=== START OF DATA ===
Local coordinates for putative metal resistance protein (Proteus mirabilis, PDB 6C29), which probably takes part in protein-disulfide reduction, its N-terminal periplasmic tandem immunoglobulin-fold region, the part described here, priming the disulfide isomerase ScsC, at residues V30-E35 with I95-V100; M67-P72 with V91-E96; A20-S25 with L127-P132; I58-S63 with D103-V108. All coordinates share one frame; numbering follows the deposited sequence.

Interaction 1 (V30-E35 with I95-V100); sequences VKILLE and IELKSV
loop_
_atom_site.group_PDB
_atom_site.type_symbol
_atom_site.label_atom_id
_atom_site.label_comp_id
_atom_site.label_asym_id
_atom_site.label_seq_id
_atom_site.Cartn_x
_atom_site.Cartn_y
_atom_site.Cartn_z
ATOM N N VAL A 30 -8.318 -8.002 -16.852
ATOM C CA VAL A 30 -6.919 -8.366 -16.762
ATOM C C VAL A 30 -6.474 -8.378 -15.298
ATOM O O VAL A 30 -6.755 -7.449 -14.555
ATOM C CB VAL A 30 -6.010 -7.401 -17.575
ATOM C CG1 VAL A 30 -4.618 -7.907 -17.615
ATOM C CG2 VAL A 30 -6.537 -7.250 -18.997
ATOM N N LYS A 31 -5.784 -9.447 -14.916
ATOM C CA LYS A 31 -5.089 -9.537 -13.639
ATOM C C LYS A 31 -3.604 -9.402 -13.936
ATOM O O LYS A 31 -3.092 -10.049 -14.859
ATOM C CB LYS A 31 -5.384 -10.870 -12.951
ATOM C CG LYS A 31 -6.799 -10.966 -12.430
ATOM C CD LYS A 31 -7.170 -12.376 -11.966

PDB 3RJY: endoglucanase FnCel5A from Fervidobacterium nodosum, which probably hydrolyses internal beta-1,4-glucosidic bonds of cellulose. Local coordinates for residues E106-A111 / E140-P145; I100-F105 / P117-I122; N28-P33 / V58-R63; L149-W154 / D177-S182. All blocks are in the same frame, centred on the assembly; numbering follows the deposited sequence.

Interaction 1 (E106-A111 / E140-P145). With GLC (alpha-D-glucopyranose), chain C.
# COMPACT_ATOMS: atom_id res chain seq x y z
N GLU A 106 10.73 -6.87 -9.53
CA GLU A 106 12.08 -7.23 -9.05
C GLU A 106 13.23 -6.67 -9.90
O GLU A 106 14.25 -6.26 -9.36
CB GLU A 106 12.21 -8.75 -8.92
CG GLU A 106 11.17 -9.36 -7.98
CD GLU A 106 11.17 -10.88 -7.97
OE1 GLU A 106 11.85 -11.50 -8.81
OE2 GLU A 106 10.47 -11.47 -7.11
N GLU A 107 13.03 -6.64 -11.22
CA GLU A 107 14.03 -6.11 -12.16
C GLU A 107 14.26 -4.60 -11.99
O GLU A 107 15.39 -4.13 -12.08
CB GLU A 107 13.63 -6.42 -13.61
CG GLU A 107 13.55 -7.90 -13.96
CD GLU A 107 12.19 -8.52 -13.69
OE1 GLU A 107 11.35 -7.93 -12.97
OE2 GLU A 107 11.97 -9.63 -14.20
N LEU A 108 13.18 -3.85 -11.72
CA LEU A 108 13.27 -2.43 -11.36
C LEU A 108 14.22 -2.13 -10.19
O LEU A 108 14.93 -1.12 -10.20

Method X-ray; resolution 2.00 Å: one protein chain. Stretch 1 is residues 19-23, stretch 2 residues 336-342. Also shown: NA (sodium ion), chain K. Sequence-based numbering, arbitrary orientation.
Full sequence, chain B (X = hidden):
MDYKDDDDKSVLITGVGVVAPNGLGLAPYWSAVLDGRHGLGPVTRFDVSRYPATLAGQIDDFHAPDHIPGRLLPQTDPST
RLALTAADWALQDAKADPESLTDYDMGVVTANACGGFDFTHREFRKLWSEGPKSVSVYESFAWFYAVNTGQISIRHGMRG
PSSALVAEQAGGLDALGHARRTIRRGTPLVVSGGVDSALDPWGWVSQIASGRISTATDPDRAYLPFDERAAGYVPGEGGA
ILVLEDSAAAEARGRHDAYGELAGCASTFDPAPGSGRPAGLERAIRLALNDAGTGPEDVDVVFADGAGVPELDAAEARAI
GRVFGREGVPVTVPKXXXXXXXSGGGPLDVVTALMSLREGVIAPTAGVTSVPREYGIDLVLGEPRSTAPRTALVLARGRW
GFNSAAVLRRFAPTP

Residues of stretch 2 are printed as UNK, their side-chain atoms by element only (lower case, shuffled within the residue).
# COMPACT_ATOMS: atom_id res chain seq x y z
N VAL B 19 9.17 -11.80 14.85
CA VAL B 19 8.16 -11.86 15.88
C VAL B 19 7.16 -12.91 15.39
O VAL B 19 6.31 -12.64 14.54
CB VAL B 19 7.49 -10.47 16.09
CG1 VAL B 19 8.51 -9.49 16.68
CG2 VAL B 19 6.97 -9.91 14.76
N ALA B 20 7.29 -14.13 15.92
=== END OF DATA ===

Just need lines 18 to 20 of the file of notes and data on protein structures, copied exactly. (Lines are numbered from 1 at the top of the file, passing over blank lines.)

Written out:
ATOM C CG1 VAL A 30 -4.618 -7.907 -17.615
ATOM C CG2 VAL A 30 -6.537 -7.250 -18.997
ATOM N N LYS A 31 -5.784 -9.447 -14.916